Schools as learning organizations LO16450

DLedingham (
Thu, 8 Jan 1998 14:32:12 EST

I haven't made a contribution to the list for a while but had an
experience today which I feel is of some relevance to the development of
schools as learning organizations.

On Monday I took up a position as an acting headteacher (the headteacher
was taken ill during the Christmas holiday) of a medium sized secondary

At a staff meeting convened before my arrival the establishment of a Staff
Association was discussed. The key point discussed at the meeting was
whether or not senior staff should attend meetings of the association.
Many coherent points were made in support of both sides of the argument,
although there was agreement that the presence of senior staff would
inhibit open debate about school issues. I suggested that I perceived
myself to be a member of staff and that I would like to be able to attend
the meetings in person as I could only get a flavour of people's concerns
if I was actually present, rather than through a third party or a record
of the meeting. I also stressed that I hoped staff would feel comfortable
saying anything about my behaviour in my presence, although I did
recognise that they hadn't got to know me or establish a trusting

The issue came to a vote (by the way I had invited a senior head of
department to chair the meeting). The staff were split, almost exactly
down the middle, on the matter. It was at this point that I would like to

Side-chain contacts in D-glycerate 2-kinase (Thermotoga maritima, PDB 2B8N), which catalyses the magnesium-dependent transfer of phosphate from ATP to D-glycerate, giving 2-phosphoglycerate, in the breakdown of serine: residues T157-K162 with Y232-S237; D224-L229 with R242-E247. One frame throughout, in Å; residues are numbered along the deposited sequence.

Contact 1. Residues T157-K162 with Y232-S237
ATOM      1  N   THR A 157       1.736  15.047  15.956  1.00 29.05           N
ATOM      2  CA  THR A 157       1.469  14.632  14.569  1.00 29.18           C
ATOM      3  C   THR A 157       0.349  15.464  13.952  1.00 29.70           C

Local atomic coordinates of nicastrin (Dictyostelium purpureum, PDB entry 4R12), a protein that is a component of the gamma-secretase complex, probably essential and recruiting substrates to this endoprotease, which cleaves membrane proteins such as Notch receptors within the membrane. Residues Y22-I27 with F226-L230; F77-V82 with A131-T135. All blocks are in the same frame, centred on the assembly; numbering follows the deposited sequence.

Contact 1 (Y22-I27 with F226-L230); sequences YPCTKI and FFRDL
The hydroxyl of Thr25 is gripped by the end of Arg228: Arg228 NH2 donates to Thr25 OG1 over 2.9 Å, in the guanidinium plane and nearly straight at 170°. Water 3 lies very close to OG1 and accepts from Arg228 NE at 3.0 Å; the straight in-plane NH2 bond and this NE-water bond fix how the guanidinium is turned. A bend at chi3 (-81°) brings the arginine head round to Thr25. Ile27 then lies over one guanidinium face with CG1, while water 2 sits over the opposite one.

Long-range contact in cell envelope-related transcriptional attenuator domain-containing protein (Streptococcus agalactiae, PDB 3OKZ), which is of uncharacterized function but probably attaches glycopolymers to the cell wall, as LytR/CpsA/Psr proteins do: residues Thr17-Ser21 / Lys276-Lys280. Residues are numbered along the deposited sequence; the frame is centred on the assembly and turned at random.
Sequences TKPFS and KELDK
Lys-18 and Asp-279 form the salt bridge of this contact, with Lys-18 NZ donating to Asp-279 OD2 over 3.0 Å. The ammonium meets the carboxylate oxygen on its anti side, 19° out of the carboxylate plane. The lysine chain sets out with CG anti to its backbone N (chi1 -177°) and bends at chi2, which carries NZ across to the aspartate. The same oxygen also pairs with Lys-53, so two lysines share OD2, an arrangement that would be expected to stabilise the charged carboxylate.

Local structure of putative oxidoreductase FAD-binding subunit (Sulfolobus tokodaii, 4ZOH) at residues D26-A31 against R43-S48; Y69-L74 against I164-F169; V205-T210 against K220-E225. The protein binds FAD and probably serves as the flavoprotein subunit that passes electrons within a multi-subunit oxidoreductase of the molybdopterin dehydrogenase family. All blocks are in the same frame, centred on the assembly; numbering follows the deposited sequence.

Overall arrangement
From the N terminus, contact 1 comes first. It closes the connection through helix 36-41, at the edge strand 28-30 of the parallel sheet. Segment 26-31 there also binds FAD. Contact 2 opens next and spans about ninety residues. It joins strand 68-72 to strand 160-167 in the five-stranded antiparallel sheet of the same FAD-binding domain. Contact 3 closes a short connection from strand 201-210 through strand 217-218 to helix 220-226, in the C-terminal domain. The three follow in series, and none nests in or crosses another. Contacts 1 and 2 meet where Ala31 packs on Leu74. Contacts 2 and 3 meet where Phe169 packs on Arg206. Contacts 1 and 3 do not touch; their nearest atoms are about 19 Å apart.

think I put my knowledge of Learning Organizations into practice, I
suggested that it might be better to begin the Staff Association without
senior members of staff being present. I stated that I hoped that in time
the staff Association would evolve to a point to where it would regarded
as unnecessary to keep senior staff out of the meeting as staff would feel
just as comfortable expressing their opinions on a face to face basis as
they would in a public meeting in the presence of senior staff.

As you may have guessed there is some baggage to contend with in respect
of relationships between senior management and the staff but I sincerely
believe that the only way we can truly develop a learning organization is
to learn to trust one another. Perhaps today's decision will prove to be
a starting point in that tranformational process. On the other hand it
might be that the staff association acts as a further wedge between the
staff and the senior management. Nevertheless, I believe it is a risk
worth taking and one which carries the chance of a much higher reward than
if we had forced through a decision where 50% of the staff did not want
the senior staff to be present.

I must hasten to add that this singular gesture will not operate in
splendid isolation but will be supported by a range of simialy motivated
decisions and behaviours.

I will let you know how things develop over the next few months but it
will certainly prove, if nothing else, to be a fascinating journey.

I look forward to your observations.

All the best

Donn Ledingham


DLedingham <>

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